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Published: June 25th 2013
One morning a friend of the Lopchans called on Frank with an invitation to attend the naming ceremony of their new baby. He had a car, a rare asset for anyone to possess those days, and he drove him to the Lopchan’s home.
A young Buddhist lama
was presiding. He had been delegated to do the job by an older lama
who was unable to attend, and the Lopchans were not completely happy with this arrangement. He wore secular clothes, and said he could get married - a far cry, Frank was told by Kalpana, from the state of affairs in Sikkim, where lamas
were genuine lamas
The altar was set out on two crates, and on the altar stood a brass vase with a long slender spout, containing a holy liquid, called 'thui
', made from milk, water, sugar, honey and butter. In the vase stood an ornate object made of peacock's feathers surrounding a red centre rather like those Baroque Catholic monstrances containing the host in their centre. On the right of the vase stood a small stylised metal thunderbolt called a 'dorji
', a small bowl of rice, an oil lamp, a statue of Buddha; and 'tito pati'
, a green plant normally used to clean floors, and used on this occasion symbolically. On the floor by the left end of the altar was a bowl of burning coals on which incense was sprinkled. A special white stone lay in the coals, and, Dawa, the eldest son, fanned them to make the stone hot.
The lama began chanting mantras, accompanying himself with a hand-bell, and now and again by a double-sided hand drum. From time to time he sprinkled a little rice in the air. No-one bothered to listen to the mantras, unless actively involved. The prayers were the lama’s responsibility alone. The family went about its business without lowering their voices, stopping only when they had a part to play in the proceedings.
A big bowl was placed in front of the altar and the 'tito pati'
was put in the bottom, and the hot stone on top of the plant. Kalpana, her baby in her arms, sat beside the bowl, and held her hand over it. The lama poured some 'thui
' onto her hand and into the bowl, which caused a cleansing sizzle. She wiped the 'thui
' over her baby and herself. This was repeated several times, after which the rest of the family participated, giving their mouths and hair the most thorough treatment.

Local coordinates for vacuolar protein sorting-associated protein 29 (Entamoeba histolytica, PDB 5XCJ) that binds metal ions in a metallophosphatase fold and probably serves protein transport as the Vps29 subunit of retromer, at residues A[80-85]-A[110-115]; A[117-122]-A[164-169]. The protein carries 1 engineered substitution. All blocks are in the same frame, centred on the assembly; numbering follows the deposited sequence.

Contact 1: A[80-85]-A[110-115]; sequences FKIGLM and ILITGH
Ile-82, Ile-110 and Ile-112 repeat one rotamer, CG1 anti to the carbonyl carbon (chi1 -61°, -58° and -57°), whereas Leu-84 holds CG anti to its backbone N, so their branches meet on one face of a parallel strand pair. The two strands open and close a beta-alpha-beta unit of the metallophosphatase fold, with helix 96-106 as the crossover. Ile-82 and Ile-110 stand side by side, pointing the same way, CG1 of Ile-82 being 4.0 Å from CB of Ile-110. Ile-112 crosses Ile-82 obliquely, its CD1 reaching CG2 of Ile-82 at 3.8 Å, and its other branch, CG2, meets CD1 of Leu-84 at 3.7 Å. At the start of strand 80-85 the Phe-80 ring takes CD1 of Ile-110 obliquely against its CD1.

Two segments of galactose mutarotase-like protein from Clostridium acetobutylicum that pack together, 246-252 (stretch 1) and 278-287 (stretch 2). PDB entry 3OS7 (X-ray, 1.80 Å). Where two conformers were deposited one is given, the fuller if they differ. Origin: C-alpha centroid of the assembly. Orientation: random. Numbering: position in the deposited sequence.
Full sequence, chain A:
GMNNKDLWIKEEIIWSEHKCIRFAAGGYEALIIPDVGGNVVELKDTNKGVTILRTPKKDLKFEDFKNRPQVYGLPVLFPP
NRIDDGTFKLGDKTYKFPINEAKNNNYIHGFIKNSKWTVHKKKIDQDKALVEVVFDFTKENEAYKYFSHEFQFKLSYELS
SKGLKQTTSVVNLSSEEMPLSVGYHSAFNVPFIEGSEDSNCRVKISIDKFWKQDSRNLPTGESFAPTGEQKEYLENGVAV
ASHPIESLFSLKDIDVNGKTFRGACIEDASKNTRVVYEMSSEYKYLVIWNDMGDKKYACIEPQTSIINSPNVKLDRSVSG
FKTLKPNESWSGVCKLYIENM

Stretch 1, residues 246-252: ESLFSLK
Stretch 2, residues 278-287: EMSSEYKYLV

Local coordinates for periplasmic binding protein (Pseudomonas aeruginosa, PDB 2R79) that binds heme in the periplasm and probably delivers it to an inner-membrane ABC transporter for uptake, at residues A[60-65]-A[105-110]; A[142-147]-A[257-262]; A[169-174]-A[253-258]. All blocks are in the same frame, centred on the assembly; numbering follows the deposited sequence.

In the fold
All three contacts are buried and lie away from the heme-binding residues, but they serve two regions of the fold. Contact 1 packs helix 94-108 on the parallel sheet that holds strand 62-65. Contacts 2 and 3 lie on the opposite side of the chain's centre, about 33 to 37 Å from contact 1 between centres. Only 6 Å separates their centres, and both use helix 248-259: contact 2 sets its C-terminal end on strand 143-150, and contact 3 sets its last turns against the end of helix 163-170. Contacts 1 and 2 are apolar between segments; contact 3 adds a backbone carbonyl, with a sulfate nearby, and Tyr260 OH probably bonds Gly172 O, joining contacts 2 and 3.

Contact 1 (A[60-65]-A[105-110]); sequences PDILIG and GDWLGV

Then the lama took out a piece of paper from his shirt pocket, and read the baby's name: Pembhu ('Pem', because it was born on a Saturday; 'bhu' because the lama said so). This is the name the child was to be called in everyday life, though in fact nicknames such as 'elder brother' or 'younger brother' are more usually used for young children. The Lopchans could not recall the real name of their second daughter, and called her bahini
, little sister. They would go later to a holy lama
for the most important naming ceremony, involving the consultation of astrological charts. The name chosen would be used in astrological predictions throughout the boy's life.
Following this, a white scarf was put around the Buddha, and the family took turns to prostrate themselves three times before it. The whole affair was wound up by some more mantras, after which Tashi presented 10 rupees on a plate, wrapped around by a scarf, to the lama for his services.
The rest of the day was spent eating, drinking chang
, and chatting. In the evening, Tashi and his friends sang and danced while the children slept in the other room. The day finished with a surprise meal at midnight. Kalpana said this happened often, and she had to cope alone with the babies and make food for her husband's rowdy friends.
It was raining, and a tiddly Tashi insisted, in spite of Frank’s protests, that his friend would drive him back home. No-one could say 'no' to Tashi, and his friend was compliant.
“I'll join you for the ride,” said Tashi, and he climbed into the coveted front passenger seat, leaving Frank to sit in a less prestigious position at the back. They honked their way slowly through the throng, and rain. The windscreen wipers weren't working, so every now and then, their driver was obliged to reach out of the window and wipe the windscreen with an old rag, all the time steering the car with his left hand.
Tashi escorted Frank into his flat, which seemed an unnecessary courtesy, leaving his friend outside minding the car. He lingered for no apparent reason, and Frank felt obliged to fill the silence with some awkward small talk. It was late and he wanted to go to bed, but felt obliged to invite him to sit down. He asked if he wanted a whisky, but no he didn't. In the end he had to ask him what he wanted. With a show of great shame and embarrassment, Tashi confessed that he had just got a woman pregnant and had to find 200 rupees to pay for an abortion and to compensate her for the 'inconvenience'. Frank gave him the money, sternly admonishing him for his carelessness, and impressing on him that he wouldn't help him to get out of a similar mess in the future.
“Don't worry,” he said. “I'll get a vasectomy.”
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